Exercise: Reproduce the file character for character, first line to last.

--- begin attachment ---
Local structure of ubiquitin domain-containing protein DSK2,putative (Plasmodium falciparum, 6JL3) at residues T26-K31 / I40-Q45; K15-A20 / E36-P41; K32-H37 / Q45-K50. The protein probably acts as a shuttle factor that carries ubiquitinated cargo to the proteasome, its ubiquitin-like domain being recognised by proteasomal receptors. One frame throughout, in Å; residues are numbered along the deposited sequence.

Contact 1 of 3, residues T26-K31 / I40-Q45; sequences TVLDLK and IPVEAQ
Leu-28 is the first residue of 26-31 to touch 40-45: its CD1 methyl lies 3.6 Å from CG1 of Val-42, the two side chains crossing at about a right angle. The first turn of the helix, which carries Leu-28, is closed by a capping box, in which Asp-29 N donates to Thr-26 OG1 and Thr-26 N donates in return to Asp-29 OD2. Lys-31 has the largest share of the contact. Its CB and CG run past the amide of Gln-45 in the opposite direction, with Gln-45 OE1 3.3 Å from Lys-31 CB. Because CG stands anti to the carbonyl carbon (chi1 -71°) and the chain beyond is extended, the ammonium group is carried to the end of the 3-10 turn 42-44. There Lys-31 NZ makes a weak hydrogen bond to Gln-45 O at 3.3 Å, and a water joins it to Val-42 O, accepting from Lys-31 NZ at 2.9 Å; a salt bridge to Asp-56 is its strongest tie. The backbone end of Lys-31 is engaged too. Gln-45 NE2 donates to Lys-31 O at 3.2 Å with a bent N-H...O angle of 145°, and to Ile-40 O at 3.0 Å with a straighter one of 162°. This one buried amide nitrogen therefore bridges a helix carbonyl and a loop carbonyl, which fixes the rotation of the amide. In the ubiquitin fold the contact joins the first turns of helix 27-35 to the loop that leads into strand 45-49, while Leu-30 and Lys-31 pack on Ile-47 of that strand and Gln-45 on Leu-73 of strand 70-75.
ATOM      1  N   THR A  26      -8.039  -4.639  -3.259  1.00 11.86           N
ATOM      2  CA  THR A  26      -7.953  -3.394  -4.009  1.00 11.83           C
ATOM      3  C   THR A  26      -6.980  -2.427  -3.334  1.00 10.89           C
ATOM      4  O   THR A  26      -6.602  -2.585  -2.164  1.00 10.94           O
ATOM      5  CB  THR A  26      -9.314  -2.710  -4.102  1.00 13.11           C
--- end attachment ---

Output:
Local structure of ubiquitin domain-containing protein DSK2,putative (Plasmodium falciparum, 6JL3) at residues T26-K31 / I40-Q45; K15-A20 / E36-P41; K32-H37 / Q45-K50. The protein probably acts as a shuttle factor that carries ubiquitinated cargo to the proteasome, its ubiquitin-like domain being recognised by proteasomal receptors. One frame throughout, in Å; residues are numbered along the deposited sequence.

Contact 1 of 3, residues T26-K31 / I40-Q45; sequences TVLDLK and IPVEAQ
Leu-28 is the first residue of 26-31 to touch 40-45: its CD1 methyl lies 3.6 Å from CG1 of Val-42, the two side chains crossing at about a right angle. The first turn of the helix, which carries Leu-28, is closed by a capping box, in which Asp-29 N donates to Thr-26 OG1 and Thr-26 N donates in return to Asp-29 OD2. Lys-31 has the largest share of the contact. Its CB and CG run past the amide of Gln-45 in the opposite direction, with Gln-45 OE1 3.3 Å from Lys-31 CB. Because CG stands anti to the carbonyl carbon (chi1 -71°) and the chain beyond is extended, the ammonium group is carried to the end of the 3-10 turn 42-44. There Lys-31 NZ makes a weak hydrogen bond to Gln-45 O at 3.3 Å, and a water joins it to Val-42 O, accepting from Lys-31 NZ at 2.9 Å; a salt bridge to Asp-56 is its strongest tie. The backbone end of Lys-31 is engaged too. Gln-45 NE2 donates to Lys-31 O at 3.2 Å with a bent N-H...O angle of 145°, and to Ile-40 O at 3.0 Å with a straighter one of 162°. This one buried amide nitrogen therefore bridges a helix carbonyl and a loop carbonyl, which fixes the rotation of the amide. In the ubiquitin fold the contact joins the first turns of helix 27-35 to the loop that leads into strand 45-49, while Leu-30 and Lys-31 pack on Ile-47 of that strand and Gln-45 on Leu-73 of strand 70-75.
ATOM      1  N   THR A  26      -8.039  -4.639  -3.259  1.00 11.86           N
ATOM      2  CA  THR A  26      -7.953  -3.394  -4.009  1.00 11.83           C
ATOM      3  C   THR A  26      -6.980  -2.427  -3.334  1.00 10.89           C
ATOM      4  O   THR A  26      -6.602  -2.585  -2.164  1.00 10.94           O
ATOM      5  CB  THR A  26      -9.314  -2.710  -4.102  1.00 13.11           C